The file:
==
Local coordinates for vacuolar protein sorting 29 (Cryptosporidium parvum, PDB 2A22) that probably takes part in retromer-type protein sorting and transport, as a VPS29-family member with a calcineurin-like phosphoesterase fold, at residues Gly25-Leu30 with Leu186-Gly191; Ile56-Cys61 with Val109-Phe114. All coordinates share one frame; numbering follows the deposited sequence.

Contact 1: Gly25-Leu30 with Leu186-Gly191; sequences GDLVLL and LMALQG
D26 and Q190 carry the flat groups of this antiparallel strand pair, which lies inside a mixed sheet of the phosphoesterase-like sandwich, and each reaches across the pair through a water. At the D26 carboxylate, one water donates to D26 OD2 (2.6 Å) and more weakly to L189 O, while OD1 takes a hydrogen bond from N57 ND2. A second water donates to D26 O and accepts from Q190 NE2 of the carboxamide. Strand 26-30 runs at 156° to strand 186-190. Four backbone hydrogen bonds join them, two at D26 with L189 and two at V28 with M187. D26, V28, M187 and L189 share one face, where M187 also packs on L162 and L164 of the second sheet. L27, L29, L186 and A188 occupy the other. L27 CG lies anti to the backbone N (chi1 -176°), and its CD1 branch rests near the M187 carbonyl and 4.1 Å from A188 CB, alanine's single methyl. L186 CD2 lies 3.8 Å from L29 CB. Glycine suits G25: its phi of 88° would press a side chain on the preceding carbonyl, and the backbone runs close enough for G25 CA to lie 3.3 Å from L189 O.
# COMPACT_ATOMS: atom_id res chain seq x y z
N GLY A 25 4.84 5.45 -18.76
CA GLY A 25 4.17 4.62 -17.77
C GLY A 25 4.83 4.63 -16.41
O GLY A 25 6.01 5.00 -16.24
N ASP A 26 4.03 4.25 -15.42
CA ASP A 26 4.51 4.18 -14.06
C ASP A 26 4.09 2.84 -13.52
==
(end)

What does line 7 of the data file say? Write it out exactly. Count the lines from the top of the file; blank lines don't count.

C GLY A 25 4.83 4.63 -16.41